There is two way to do this :

  • You can run rsync on the server ‘A’, but if you want to correctly backup (I mean, having correct uid/gid/.. on backuped files) files you should connect to the server ‘B’ as root. I’m sure you don’t want to do that.
  • You can run rsync on the server ‘B’, but you should connect to ‘A’ with an user that can read all file in /home. This could be complicated depending of your gid managment.

When Tar start to be your best friend

So how can you do ? the solution would be to store (uid/gid/permission/..) information in a dedicated file, so that you can apply them if you need to restore data.
How can you do that ? I’m sure you are too lazy to write a shell/perl/python/.. script to do that. You’re right ! Use tar.
What ? What ? You want me to tar /home and rsync it ? Are you mad ? I don’t use rsync to transfer 20Go at each backup.

When 1 option and 2 lines can save you

Tar as an incremental option. This mean that you can make a 1st tar file with /home then you can do a 2nd tar file with only modified file since previous tar. This option is -g.
Here is a 2 lines shell script to do the job

gtar -g /var/backup/home/home-backup.snar -cpvzf /var/backup/home/home-backup.`/bin/date +%s`.tgz /home/
rsync --delay-updates -avz -e ssh /var/backup/home backupuser@'B':/var/backup/

–delay-updates is very important because if you don’t use it if ‘A’ crash when rsync is copying the .snar file (used to store incrementation information) you will miss it on ‘B’ and can’t retore tar file correctly.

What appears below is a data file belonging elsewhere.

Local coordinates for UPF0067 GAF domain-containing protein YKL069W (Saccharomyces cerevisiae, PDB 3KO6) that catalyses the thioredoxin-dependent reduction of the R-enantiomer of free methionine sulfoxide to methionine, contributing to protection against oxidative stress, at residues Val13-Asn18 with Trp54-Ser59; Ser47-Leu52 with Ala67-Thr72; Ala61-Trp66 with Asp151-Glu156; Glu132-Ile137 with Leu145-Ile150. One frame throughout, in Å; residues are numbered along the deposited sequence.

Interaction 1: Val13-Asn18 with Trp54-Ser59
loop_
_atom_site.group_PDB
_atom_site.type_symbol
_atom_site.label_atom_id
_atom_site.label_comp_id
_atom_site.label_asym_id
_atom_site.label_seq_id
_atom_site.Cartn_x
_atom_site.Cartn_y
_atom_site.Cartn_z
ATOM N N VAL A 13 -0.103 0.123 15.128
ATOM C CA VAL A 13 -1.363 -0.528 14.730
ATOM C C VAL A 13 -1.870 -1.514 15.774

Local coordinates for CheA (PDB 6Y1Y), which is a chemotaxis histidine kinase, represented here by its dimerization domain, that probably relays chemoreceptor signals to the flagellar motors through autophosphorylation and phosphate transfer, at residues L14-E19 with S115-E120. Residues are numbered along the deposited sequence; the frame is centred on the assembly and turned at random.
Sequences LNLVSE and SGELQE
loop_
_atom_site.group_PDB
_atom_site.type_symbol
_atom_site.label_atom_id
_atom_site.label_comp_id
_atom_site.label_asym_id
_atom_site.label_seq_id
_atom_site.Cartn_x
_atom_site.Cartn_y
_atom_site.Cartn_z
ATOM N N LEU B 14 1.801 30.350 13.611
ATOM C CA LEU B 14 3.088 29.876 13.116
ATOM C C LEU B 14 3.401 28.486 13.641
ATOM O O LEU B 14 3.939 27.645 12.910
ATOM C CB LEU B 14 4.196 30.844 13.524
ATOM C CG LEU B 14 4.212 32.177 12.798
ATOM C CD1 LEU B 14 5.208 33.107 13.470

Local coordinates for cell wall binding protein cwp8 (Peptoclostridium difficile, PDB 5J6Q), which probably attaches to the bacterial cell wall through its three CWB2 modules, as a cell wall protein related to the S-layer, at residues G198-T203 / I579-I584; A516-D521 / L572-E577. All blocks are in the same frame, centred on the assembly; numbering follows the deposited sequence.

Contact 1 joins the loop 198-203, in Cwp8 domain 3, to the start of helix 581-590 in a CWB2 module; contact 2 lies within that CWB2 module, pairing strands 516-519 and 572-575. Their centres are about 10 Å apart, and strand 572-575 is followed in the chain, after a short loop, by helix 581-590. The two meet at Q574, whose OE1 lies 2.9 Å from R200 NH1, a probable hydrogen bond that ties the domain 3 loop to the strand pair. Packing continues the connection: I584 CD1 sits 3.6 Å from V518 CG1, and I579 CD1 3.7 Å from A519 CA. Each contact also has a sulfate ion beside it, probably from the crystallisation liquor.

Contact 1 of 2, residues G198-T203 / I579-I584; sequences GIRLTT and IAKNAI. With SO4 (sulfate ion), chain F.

-g only exist in GNU Tar. You may have to install it if you’re running *BSD. First check if you have a gtar binnary

Categories: Backup, Unix Tags: , ,

Misconfigured Perl install path

December 17th, 2008 No comments

I got a strange problem on a server. CPAN was installing module outside of perl @INC, this is quite a nightmare.
I found what was wrong and it was quite easy to solve.
Run this command:

# perl -V:'install.*'

Look at installprivlib and installarchlib. If they don’t match @INC you can change them at the end of perl (in tie %Config, ‘Config’, {..})

To find your file type

# perl -MConfig -le 'print $INC{""};'

If you only use CPAN to install module I guess you can just change PREFIX in the CPAN (but I haven’t tested this)

N.B.: If you can’t find installprivlib and installarchlib in tie %Config just add them.

Categories: Perl Tags: ,

Getting human reading time info from RRD files

December 17th, 2008 No comments

You have a .rrd file but you don’t remember how much time RRAs can store data ? all right, no problem.